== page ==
Most Christians think it is okay for half of America’s population to get away with paying no income tax. They also think it is okay for people to pay a higher tax percentage if they make a higher income. To the surprise of many, Scripture teaches a flat tax structure, in which all people pay an equal share. In theocratic Israel, the tithe and the poll tax were used for the care of the poor, the support of the Levites, the upkeep of the temple, and for the widows and orphans (Leviticus 27:30-34, Numbers 18:21-26, Deuteronomy 14:28-29, Amos 4:4-5, Matthew 23:23, Hebrews 7:1-2). In the pre-Mosaic law era, it was just 10 percent, as we see in Genesis 28:20-22. The prophet Samuel warned the Jews against any political structure that required taxation equal to or more than 10 percent (1 Samuel 8).
7. You think a pastor should remain silent on social issues.
As we examine Scripture, we see that every biblical leader either prophesied or spoke about civic issues related to public policy. Moses, all the major and minor prophets in the Old Testament, Jesus, John the Baptist, the Apostles Peter and Paul, all dealt with moral and political issues in their contemporary culture. Since 1954, the Johnson Amendment was used to silence churches from engaging in politics from the pulpit. Still, pastors always found a way to speak about politics and engage with culture. As a matter of fact, in the early years of the United States, Congress would invite pastors to preach to them regarding a particular topic of concern before they debated and voted. During the Second Great Awakening, evangelist Charles Finney’s ministry was the impetus for the abolitionist movement. This anti-slavery movement affected the whole nation, culminating in President Lincoln’s Emancipation Proclamation. In recent decades, we have seen religious leaders, like Dietrich Bonheoffer, stand against Hitler’s fascist regime in Nazi Germany, and Dr. Martin Luther King, who used his pulpit to advance civil rights for African-Americans. Imagine what would have happened had they believed the lie that pastors should be silent on social issues? If you think a pastor should remain silent on the elections, the sanctity of life, economics, health care, immigration, and public policy, you lack a biblical worldview.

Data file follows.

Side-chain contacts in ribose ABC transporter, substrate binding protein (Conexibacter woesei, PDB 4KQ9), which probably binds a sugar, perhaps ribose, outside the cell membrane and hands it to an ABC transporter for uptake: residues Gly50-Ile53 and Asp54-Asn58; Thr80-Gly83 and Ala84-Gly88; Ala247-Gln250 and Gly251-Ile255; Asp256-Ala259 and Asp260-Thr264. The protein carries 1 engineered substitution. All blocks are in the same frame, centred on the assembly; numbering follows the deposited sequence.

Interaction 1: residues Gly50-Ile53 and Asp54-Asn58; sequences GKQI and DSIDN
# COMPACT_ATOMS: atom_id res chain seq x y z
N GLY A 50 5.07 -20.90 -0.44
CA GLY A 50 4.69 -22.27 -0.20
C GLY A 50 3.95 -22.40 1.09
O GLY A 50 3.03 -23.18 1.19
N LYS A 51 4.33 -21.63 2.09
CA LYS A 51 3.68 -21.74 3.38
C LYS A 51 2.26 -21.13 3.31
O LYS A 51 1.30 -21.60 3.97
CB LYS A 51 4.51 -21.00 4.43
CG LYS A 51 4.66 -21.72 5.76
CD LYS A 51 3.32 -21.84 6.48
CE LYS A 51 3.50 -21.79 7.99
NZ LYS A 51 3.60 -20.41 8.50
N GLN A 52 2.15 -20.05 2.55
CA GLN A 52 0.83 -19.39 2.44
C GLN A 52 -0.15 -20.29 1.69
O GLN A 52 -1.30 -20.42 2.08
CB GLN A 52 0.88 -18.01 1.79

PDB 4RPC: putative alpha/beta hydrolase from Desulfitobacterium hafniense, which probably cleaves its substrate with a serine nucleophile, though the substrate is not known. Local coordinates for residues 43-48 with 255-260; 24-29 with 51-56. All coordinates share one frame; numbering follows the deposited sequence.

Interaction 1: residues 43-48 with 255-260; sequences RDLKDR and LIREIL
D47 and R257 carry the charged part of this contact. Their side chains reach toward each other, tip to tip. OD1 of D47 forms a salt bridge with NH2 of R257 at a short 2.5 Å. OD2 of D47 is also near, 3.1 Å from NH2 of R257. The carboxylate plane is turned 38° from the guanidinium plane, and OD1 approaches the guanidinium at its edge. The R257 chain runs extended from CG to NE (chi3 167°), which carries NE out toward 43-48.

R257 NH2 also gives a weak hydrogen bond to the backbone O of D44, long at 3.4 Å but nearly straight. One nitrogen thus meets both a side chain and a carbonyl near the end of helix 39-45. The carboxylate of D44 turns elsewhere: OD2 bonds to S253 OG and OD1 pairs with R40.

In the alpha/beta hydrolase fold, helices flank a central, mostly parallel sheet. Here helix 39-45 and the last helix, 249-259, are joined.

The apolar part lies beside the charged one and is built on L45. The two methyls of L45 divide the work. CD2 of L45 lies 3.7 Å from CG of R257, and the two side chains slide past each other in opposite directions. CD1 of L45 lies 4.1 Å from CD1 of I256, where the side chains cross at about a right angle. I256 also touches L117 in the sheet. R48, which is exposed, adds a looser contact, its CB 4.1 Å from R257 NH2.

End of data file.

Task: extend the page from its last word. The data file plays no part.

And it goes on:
8. You believe Christians should separate their private faith from public policy.
I have met many political leaders who have said to me that although they are privately pro-life or for biblical marriage, they will advocate for policies and laws that oppose their views. Their reason is that they do not think they have the right to impose their morality in a pluralistic society. My answer to them has been that all laws are an imposition of someone’s morality upon society. You cannot avoid it. Jesus is the King of kings, which means that He is the lawgiver for all nations and heads of state (Revelations 19:16). This obligates the Church to speak truth to power, as the salt of the earth and the light of the world and obligates all political leaders to uphold biblical ethics in culture and policy.
9. You celebrate the values the world celebrates.
I am amazed when I speak to Christians, who merely mimic the values and views promulgated by secular culture and mainstream media. If your views on marriage, life, sexuality, money, science, and ethics, are essentially the same as contemporary culture, you have been indoctrinated by secularism and lack a biblical worldview.
10. You think science and religion are opposed to each other.
Many believers think that the Bible just speaks to spiritual and religious things, but this is not accurate. For example, although the Bible is not primarily a book on science, that does not mean it is scientifically inaccurate. Scripture teaches us that God uses nature to declare His glory (Psalms 19, Isaiah 40:12-26, Romans 1:19-23).
How can creation describe His glory if His words about nature are not scientifically accurate?
2 Timothy 3:16 says, “All Scripture is inspired by God,” not just passages dealing with spirituality. Furthermore, real science should never disallow the supernatural when explaining the visible world. When science utilizes only a nonmaterial, naturalistic empirical methodology to verify research, it forces an agnostic or anti-theistic view of the universe upon scientists and educators. This causes an unnecessary bifurcation between faith and reason. If you believe science and religion are opposed, then you lack a biblical worldview. For a fantastic documentary on this, take a look at, “Is Genesis History?” by Del Tackett.
In conclusion, my hope and prayer are that this brief article triggers hunger in you to study the Scriptures more thoroughly to gain a biblical worldview in all of life.
For more resources on a biblical worldview, check out my books that are all available on Amazon or go to www.JosephMattera.org.
Dr. Joseph Mattera is an internationally-known author, consultant, and theologian whose mission is to influence leaders who influence culture. He is the founding pastor of Resurrection Church, and leads several organizations, including The U.S. Coalition of Apostolic Leaders and Christ Covenant Coalition